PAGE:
The Kickstarter starts¬†February 15th,¬†and the response we’ve gotten on Twitter and on Facebook,¬†it seems that the movie-going public–not just fans of movie music, but moviegoers in general–is ready for a film like this. We think we have a good base¬†already established.

Matt: ¬†We both have a lot of experience when it comes journalism, and I think that is our strong suit. Our biggest task was finding people with the right technical skills put on film what we¬†could do as journalists. At the end of the day we want great content: something powerful, inspiring, inspirational, and educational. We also wanted it to look very good. ¬†Luckily, Trevor and I both went to USC, which is one of the best, if not the best, film schools in the world, which gave us access to a lot of very talented people. ¬†We wanted to bring together a couple of the best people a project like this. So far it’s¬† turned out really well, and we have a product that looks really good.

So, obviously, you’ve gotten some ways down the line in creating this project and now you’re gone to crowdsource funding through a Kickstarter to fund the remainder of the work.¬†

Matt: The advantage of the Kickstarter approach is that you get a lot more buzz potential than if you have only a few private investors. On¬†Kickstarter, you get hundreds or thousands of small investors,¬†each creating buzz¬†at the same time. Instead of having an one or two private investors [and at this stage no one else aware of the project],¬†now you¬†have thousands of eyes on your trailer on your demo,¬†and that’s a good way to get the word out–buzz.

Fundraising and social media all at once! Tell me about the movie itself.

Matt: And we want the majority of the documentary to follow the process of creating, shaping and producing high-end film music. We’ve been shooting sequences with different composers, showing some of the past work they’ve done, showing elements and the cool behind-the-scenes stuff that explains how those sounds come to be. Actually seeing some of the raw thought processes that come together when they’re holding a guitar or playing some strange new instrument when they have some sort of “eureka” moment. And that’s the really cool thing we’re trying to capture, not just the intellectual side of it, but that moment when it all clicks. That’s what we want to uncover and showcase, because that’s what we want to do in helping people really understand this craft. Enable them to really see…”this doesn’t work…this doesn’t work…this doesn’t work,” then finally…”wow! That really works!” and the “why” it does. That’s what we’re trying to capture.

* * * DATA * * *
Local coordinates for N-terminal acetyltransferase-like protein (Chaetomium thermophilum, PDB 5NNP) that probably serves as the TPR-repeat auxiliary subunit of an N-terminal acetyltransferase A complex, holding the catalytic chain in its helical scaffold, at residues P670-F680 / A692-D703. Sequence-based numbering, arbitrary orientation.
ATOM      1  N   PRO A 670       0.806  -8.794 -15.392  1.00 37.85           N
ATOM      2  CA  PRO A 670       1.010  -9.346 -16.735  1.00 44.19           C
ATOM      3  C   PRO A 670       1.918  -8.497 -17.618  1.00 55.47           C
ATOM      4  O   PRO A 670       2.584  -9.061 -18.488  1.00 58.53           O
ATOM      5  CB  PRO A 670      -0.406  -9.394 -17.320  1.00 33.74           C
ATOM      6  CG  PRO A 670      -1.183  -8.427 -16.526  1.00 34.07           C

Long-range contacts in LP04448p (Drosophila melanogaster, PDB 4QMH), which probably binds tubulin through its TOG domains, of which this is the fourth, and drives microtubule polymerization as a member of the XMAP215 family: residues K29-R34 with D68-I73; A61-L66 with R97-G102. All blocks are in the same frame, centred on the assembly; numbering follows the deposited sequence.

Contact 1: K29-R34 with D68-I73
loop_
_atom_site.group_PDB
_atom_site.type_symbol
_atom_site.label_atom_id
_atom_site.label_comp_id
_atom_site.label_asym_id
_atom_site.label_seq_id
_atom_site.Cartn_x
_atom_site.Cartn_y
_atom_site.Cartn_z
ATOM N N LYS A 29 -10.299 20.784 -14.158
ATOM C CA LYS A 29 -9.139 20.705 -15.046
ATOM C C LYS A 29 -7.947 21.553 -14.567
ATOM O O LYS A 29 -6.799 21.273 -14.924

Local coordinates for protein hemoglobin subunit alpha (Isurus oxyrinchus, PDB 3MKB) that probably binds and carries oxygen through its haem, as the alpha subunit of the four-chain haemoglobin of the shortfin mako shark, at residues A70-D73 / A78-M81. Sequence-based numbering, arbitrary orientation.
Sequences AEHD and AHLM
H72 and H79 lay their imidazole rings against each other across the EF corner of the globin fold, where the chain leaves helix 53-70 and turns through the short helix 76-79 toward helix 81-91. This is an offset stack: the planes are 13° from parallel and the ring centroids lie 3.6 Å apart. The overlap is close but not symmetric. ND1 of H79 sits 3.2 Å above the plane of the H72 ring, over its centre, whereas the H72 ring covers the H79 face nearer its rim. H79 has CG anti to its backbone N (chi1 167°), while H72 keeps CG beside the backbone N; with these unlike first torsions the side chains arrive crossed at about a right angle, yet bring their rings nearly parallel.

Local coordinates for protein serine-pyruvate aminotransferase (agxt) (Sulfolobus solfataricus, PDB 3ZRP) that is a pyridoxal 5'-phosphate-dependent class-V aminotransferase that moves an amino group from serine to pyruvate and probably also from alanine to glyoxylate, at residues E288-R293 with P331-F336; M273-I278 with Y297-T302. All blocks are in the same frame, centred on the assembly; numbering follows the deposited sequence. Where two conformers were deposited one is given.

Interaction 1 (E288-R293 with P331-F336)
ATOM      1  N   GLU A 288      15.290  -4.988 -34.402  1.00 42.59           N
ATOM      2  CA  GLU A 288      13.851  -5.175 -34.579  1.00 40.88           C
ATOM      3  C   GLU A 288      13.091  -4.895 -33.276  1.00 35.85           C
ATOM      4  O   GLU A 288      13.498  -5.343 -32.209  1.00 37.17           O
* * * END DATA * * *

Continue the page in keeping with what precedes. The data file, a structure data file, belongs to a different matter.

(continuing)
What’s Leonard Maltin’s role?

Matt: We interviewed him several weeks ago. an He talks about film history–film music history–and the way that music helps shape so much of film now. He went back as far as the early days before there was any talking in movies at all, and discussing¬†how music changed the meaning of what people were seeing on screen. He put it very eloquently, and he’s very authoritative¬†on the subject. We were really pleased to have him.

Trevor: He’s a legend. I think he’ll provide a good backdrop and framework for the film. The evolution of film music, which we want to focus on, is something a lot of people don’t know about. But I think to understand why film music sounds the way it does¬†today, you have to look to the past and I think Leonard Maltin does a good job of framing that for the audience.